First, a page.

THE NIGHT HOLDS TERROR. Columbia Pictures, 1955. Jack Kelly, Hildy Parks, Vince Edwards, John Cassavetes, David Cross. Screenwriter-director: Andrew L. Stone.

   The moral of this story is simple. Never pick up hitchhikers. That’s the mistake that Gene Courtier (Jack Kelly) makes. Giving a ride to Vince Edwards leads to a gang of three young hoodlums, including a very youthful John Cassevetes, taking over Kelly’s home and terrorizing his wife (Hildy Parks) and two small children.

   The set-up is promising, but the fact is that the gang doesn’t really seem to have a plan in mind — first forcing Kelly to sell his car, then holding him for a ransom to be paid by his rich father. They go through the motions, but none of the three has the hair-trigger level of viciousness vthat would keep the viewer (me, that is, in this case) at the edge of his seat.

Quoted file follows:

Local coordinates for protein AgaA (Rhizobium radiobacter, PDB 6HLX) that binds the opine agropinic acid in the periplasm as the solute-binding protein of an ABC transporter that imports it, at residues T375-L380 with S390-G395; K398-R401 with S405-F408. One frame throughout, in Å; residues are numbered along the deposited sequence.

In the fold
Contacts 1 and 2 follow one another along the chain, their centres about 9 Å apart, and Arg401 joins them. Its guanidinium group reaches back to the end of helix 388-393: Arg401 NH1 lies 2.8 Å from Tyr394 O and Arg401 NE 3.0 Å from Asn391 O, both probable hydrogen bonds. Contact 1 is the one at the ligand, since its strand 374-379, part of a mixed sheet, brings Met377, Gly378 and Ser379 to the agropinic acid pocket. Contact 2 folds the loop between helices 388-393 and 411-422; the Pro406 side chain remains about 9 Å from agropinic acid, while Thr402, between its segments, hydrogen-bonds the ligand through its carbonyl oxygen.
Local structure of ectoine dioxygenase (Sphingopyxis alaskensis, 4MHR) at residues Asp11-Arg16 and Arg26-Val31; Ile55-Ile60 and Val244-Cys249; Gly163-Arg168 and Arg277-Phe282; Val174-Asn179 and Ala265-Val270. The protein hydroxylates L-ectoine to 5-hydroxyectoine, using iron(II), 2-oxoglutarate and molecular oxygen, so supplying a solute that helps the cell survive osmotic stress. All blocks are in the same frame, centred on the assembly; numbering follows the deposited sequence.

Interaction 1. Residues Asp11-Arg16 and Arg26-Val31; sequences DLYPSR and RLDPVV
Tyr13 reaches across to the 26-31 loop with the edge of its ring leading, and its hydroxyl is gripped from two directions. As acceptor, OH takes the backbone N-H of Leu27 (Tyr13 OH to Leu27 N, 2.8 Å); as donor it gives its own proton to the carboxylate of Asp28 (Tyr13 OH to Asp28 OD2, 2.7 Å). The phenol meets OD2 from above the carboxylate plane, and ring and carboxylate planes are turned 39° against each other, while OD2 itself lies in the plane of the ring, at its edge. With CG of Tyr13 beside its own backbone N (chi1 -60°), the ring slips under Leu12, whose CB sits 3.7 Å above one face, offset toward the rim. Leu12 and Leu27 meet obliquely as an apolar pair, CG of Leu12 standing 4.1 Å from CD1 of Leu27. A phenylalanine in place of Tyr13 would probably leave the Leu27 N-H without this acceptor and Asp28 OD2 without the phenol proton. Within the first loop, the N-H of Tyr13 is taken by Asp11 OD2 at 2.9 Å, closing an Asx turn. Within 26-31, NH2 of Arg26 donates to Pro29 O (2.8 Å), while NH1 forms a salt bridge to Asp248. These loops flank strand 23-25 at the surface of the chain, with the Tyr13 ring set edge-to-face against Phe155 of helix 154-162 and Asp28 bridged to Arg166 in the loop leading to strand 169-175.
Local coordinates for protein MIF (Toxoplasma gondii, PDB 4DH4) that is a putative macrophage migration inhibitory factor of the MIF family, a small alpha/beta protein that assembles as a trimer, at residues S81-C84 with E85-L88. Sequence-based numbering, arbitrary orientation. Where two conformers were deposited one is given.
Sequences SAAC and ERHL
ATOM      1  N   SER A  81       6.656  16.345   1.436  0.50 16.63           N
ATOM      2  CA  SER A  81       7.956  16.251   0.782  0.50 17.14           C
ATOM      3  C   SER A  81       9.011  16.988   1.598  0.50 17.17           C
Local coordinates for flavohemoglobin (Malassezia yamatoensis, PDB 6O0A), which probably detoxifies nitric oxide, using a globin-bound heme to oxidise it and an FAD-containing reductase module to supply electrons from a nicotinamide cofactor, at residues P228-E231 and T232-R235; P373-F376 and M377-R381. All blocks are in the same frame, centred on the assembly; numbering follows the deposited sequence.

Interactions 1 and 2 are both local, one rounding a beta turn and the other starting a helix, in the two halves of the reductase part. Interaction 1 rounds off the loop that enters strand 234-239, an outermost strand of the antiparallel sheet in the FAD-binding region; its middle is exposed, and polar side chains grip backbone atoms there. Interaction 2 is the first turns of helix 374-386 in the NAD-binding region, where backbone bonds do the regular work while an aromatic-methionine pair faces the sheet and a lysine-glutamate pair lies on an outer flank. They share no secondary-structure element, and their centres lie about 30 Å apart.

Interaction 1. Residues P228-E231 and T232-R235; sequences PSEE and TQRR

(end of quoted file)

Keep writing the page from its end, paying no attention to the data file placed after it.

They also commit too many dumb mistakes, making their ultimate downfall all but preordained, in a wrap-up that, once the police are called in, is all too perfunctory. With the cast that this one has, it’s hardly uninteresting, but given a choice, you’d be better off watching The Desperate Hours instead, a film made the same year, but one that’s far better structured.